Please Do Not Disturb

You know those “Please Do Not Disturb” signs people hang up when they want to be left alone? The ones used during office meetings or in hotels when you don’t want the maids coming in? Well, for a long time, I wanted one of those taped to my forehead. I straight up wanted to be left alone. Everything was caving in on me by the minute and I couldn’t handle another stupid (although most of the times, unintentional, but still stupid) comment.

There are two different types of grievers. Sharers and non-sharers. Some people feel more connected sharing every detail with the world and some don’t even want to share what they had for breakfast. It’s important for you to know that there’s nothing wrong with either. This is true for all hardships in life whether it be a tragic loss, a devastating divorce, a debilitating illness (remember this includes mental health, not just physical), etc. For so long, I felt like I was being shamed for not sharing “how I was doing” with those around me.

I can’t count the number of times someone was upset with me for not responding to a text message or phone call. How was I supposed to respond to “How are you doing?” when I couldn’t even brush my hair? Seriously, right after all of this happened, I had a close family member section off and brush out my hair after days of not brushing it because it got so knotted up.

To “the sharer”:

Keep sharing. If it makes you feel better, keep sharing. Do what you need to do to feel connected to others. Share pictures, experiences, memories, whatever you want. If someone says something stupid, tell them. Tell them that what they’re saying doesn’t help you or make you feel better. And guide them on what will make you feel better, if you know. If you don’t know, tell them that. And once you do know, tell them.

To “the non-sharer”:

Keep not sharing. Don’t let someone make you feel like you need to be providing updates about your hardship. Don’t give yourself one more thing to get upset over. This is about you. I promise, it’s okay. I felt completely empty for so long. The last thing I wanted to do was to share that with others because it made this living nightmare even more real and it made it more painful because absolutely no one around me could relate. How am I supposed to share my despair with you when I can barely get myself dressed? Yes, it was hard for me to put clean clothes on each day.

To everyone else:

My suggestion for you if you know someone going through a hardship is to let them guide you and don’t take anything personally. This isn’t about you. Things like “I can’t imagine” or “I don’t know what I would do” or “everything happens for a reason, it’s going to be okay” ARE NOT HELPFUL (I’ll dedicate a post to this later). I repeat, NOT HELPFUL. Please, please don’t tell someone that. I literally couldn’t imagine what I was going through as well, so why would that make me feel better? It made me feel even more alone, if that was even possible. With that said, it’s okay if you’ve said the wrong thing before. We all do. We’re human. It’s just important that you learn from it. The sufferer doesn’t have the ability to comfort you. They’re the ones that need to be comforted. So do better next time, just like you were told when you were little, “learn from your mistakes and do better next time.” You’ll have plenty of opportunities to say something more appropriate in the future because sadly, the world is packed full of lemons. And it’s our job to turn those lemons into lemonade.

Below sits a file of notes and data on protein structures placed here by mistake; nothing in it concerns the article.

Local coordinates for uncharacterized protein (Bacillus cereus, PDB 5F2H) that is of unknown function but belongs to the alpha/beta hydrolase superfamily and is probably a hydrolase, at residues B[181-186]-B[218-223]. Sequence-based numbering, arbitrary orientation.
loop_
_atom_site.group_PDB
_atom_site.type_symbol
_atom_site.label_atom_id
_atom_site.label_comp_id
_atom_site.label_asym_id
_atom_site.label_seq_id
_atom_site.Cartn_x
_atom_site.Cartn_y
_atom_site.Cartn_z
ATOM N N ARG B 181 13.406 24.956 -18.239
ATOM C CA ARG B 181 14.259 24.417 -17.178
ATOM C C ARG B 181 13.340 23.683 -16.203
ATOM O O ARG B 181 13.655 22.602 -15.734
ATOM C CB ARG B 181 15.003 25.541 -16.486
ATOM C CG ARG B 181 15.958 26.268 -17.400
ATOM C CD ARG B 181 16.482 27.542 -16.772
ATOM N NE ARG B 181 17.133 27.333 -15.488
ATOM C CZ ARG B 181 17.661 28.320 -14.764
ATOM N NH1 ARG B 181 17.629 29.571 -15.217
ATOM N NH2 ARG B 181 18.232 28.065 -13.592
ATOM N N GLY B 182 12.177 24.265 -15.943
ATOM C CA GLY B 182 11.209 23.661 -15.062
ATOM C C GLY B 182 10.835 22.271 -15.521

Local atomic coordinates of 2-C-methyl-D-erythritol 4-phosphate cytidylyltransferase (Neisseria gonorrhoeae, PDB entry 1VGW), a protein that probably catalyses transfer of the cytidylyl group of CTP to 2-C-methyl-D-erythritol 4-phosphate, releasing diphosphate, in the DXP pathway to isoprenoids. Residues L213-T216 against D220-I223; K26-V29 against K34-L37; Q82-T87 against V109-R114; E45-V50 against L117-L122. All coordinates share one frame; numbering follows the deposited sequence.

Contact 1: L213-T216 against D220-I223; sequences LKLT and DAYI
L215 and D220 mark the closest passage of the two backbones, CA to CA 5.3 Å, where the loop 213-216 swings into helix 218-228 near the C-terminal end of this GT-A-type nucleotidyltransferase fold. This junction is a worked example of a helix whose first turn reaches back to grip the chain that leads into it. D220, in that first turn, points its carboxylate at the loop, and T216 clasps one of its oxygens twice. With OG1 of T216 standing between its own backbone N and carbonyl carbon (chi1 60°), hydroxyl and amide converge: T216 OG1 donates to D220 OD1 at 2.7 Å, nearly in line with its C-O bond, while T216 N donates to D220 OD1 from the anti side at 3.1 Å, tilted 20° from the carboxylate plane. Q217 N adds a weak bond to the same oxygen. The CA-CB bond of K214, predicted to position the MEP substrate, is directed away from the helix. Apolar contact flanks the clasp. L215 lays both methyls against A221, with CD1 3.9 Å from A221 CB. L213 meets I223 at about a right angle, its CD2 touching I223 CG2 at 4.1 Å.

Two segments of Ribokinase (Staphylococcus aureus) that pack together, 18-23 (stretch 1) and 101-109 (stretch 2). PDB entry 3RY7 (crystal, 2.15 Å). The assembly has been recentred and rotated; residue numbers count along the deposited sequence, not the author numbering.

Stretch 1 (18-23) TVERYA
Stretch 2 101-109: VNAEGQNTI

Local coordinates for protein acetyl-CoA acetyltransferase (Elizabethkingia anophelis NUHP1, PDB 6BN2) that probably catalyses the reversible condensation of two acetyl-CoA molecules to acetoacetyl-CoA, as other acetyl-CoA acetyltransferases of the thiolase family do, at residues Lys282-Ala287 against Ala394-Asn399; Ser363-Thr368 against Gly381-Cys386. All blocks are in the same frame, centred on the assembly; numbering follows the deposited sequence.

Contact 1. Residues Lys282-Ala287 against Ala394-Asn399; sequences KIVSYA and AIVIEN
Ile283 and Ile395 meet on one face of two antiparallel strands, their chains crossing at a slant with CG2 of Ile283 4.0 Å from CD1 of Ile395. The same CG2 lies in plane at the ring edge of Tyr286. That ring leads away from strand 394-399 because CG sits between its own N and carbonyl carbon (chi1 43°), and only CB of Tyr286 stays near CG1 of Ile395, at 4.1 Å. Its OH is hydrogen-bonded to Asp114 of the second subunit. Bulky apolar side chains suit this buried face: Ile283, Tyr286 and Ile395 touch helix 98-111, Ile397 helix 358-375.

Keep going. You’re worth it.



  1. Thanks for your honesty Amy. It’s always so hard to know what someone who is grieving needs or wants sometimes and I know sometimes it is just a persons presence with nothing said at all. Words are so hard to come by and sometimes that is people’s love language. It is good to know what is helpful and not helpful. Thank you.

  2. I’m thrilled that you’ve decided to chronicle your journey through words. Words have a funny way of being therapeutic, and the beautiful thing is that your words will help not only you but others. And what a wonderful writing style you have. I look forward to reading all your posts! (Mr. Knapp says Hi.)

  3. I love this post!! Thanks for sharing your journey. I’ve never been a “sharer” but I’m trying my best. After my brother passed last year I hated answering those questions too. And they always said the “you” in “how are you?” so different. I’ll never forget my one friend who simply asked each day “what did you eat today”? It was the most creative non invasive way of asking how I was doing. And he got a response every time, sometimes pictures of food.
    Thanks for the read!

  4. Non Sharer here!,🙋🏾‍♀️ Thanks so much fir your honesty Amy. Everything you post is so relatable and I’m “happy” to know I’m not alone in this Grief journey. God bless you,


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